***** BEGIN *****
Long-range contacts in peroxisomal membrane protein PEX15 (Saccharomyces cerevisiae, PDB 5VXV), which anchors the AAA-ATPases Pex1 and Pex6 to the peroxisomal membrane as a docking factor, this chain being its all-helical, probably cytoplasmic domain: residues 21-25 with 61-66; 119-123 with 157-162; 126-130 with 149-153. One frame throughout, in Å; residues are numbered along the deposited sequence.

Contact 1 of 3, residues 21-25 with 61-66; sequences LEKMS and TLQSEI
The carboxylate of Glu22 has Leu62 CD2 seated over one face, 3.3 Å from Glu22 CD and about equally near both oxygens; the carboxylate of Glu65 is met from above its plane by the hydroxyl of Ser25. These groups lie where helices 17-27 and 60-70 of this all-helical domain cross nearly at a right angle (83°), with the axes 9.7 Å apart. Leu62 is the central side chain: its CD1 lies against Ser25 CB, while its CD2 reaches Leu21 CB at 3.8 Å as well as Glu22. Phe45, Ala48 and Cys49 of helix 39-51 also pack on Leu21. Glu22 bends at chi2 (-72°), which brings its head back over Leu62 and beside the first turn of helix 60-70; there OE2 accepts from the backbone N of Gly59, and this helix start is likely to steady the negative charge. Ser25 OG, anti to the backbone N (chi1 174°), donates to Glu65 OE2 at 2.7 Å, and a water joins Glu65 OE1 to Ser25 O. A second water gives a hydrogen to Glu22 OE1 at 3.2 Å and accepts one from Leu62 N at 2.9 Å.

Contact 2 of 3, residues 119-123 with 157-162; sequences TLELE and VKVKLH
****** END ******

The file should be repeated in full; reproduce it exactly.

Long-range contacts in peroxisomal membrane protein PEX15 (Saccharomyces cerevisiae, PDB 5VXV), which anchors the AAA-ATPases Pex1 and Pex6 to the peroxisomal membrane as a docking factor, this chain being its all-helical, probably cytoplasmic domain: residues 21-25 with 61-66; 119-123 with 157-162; 126-130 with 149-153. One frame throughout, in Å; residues are numbered along the deposited sequence.

Contact 1 of 3, residues 21-25 with 61-66; sequences LEKMS and TLQSEI
The carboxylate of Glu22 has Leu62 CD2 seated over one face, 3.3 Å from Glu22 CD and about equally near both oxygens; the carboxylate of Glu65 is met from above its plane by the hydroxyl of Ser25. These groups lie where helices 17-27 and 60-70 of this all-helical domain cross nearly at a right angle (83°), with the axes 9.7 Å apart. Leu62 is the central side chain: its CD1 lies against Ser25 CB, while its CD2 reaches Leu21 CB at 3.8 Å as well as Glu22. Phe45, Ala48 and Cys49 of helix 39-51 also pack on Leu21. Glu22 bends at chi2 (-72°), which brings its head back over Leu62 and beside the first turn of helix 60-70; there OE2 accepts from the backbone N of Gly59, and this helix start is likely to steady the negative charge. Ser25 OG, anti to the backbone N (chi1 174°), donates to Glu65 OE2 at 2.7 Å, and a water joins Glu65 OE1 to Ser25 O. A second water gives a hydrogen to Glu22 OE1 at 3.2 Å and accepts one from Leu62 N at 2.9 Å.

Contact 2 of 3, residues 119-123 with 157-162; sequences TLELE and VKVKLH